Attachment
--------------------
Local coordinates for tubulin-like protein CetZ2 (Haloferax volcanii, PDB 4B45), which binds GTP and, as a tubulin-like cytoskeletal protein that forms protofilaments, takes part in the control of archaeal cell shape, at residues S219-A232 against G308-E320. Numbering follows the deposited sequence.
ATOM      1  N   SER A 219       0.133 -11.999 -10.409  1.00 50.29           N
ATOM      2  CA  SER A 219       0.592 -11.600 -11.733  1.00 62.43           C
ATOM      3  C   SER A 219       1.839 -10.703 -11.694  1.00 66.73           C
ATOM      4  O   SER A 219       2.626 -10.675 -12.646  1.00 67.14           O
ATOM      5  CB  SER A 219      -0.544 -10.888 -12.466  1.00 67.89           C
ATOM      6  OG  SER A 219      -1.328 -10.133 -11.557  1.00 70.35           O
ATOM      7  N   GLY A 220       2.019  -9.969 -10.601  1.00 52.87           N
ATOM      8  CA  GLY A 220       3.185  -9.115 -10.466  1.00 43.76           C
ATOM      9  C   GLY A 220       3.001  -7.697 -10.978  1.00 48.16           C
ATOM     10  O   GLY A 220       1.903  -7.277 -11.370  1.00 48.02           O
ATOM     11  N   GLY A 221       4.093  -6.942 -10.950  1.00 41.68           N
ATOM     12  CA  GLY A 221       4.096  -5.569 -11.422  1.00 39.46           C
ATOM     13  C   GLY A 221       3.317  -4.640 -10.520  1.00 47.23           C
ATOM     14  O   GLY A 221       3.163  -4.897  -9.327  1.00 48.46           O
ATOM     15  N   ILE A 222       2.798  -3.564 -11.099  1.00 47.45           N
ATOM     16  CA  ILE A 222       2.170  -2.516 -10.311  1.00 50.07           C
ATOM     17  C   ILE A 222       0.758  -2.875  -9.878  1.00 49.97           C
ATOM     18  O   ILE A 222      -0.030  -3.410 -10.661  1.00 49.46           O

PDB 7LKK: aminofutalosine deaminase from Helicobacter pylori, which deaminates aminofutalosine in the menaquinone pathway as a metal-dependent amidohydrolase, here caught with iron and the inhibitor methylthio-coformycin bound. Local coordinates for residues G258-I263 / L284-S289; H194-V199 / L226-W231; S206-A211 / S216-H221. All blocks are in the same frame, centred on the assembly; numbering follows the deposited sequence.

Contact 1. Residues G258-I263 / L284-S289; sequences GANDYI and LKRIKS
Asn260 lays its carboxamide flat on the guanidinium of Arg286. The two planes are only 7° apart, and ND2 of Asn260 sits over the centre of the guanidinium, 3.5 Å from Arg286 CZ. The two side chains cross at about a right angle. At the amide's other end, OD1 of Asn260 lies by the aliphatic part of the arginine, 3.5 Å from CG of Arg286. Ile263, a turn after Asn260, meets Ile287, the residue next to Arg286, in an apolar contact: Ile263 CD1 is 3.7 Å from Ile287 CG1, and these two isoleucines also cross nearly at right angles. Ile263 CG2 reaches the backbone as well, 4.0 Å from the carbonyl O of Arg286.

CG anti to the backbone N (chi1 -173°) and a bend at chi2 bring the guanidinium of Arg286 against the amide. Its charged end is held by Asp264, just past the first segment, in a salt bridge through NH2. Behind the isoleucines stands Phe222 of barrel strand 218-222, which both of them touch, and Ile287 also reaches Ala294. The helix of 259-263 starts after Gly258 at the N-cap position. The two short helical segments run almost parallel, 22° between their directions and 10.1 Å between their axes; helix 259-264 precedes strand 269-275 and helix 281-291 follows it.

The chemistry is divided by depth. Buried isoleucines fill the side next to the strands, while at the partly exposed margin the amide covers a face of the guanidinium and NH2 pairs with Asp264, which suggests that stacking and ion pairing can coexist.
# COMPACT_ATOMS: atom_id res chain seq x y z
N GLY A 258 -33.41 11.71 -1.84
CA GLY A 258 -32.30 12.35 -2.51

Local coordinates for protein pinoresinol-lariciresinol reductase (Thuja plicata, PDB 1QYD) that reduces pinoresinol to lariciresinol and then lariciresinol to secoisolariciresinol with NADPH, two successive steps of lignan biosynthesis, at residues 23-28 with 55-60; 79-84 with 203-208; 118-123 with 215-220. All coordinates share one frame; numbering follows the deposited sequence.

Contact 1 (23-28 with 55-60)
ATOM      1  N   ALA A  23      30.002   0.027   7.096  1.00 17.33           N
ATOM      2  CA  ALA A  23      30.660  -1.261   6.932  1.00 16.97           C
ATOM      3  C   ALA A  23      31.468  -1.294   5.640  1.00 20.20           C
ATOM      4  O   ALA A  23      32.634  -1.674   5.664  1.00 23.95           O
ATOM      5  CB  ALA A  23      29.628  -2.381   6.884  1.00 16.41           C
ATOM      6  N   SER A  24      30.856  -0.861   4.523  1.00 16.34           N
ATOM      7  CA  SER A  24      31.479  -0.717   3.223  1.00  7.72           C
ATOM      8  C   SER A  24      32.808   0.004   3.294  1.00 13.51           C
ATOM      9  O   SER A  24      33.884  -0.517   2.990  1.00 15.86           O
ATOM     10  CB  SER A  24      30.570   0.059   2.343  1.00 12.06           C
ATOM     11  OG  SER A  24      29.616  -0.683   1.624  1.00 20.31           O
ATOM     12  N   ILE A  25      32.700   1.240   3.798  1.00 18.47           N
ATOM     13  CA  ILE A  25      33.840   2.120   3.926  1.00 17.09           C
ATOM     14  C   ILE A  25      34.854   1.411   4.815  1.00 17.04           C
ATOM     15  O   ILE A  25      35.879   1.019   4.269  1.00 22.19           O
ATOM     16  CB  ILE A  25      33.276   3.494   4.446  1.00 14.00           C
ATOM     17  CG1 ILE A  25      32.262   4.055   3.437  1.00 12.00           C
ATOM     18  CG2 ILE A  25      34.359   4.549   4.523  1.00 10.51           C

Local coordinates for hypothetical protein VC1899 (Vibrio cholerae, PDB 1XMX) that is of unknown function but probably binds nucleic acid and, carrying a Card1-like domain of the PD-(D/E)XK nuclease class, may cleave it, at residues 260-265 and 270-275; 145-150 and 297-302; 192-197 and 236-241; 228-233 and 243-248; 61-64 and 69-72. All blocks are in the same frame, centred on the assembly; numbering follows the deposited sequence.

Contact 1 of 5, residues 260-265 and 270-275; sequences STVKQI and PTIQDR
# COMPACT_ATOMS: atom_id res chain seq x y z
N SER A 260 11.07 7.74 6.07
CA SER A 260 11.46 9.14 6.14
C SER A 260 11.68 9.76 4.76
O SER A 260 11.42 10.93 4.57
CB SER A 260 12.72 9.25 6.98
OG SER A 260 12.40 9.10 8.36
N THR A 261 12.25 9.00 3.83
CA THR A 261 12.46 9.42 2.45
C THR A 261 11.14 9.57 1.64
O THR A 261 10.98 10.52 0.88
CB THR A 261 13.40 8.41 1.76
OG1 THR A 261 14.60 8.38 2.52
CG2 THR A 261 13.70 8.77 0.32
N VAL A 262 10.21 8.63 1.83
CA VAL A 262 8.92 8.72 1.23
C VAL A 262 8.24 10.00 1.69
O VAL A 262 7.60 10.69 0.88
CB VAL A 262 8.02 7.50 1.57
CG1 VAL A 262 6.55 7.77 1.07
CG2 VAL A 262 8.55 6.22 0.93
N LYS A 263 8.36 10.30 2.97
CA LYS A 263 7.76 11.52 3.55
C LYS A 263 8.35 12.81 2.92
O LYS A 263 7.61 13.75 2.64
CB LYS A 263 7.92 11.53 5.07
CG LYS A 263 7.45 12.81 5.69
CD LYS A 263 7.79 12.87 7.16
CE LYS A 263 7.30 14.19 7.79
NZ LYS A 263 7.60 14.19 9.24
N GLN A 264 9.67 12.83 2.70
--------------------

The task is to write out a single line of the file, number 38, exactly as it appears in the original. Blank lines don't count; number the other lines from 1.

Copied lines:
ATOM      9  O   SER A  24      33.884  -0.517   2.990  1.00 15.86           O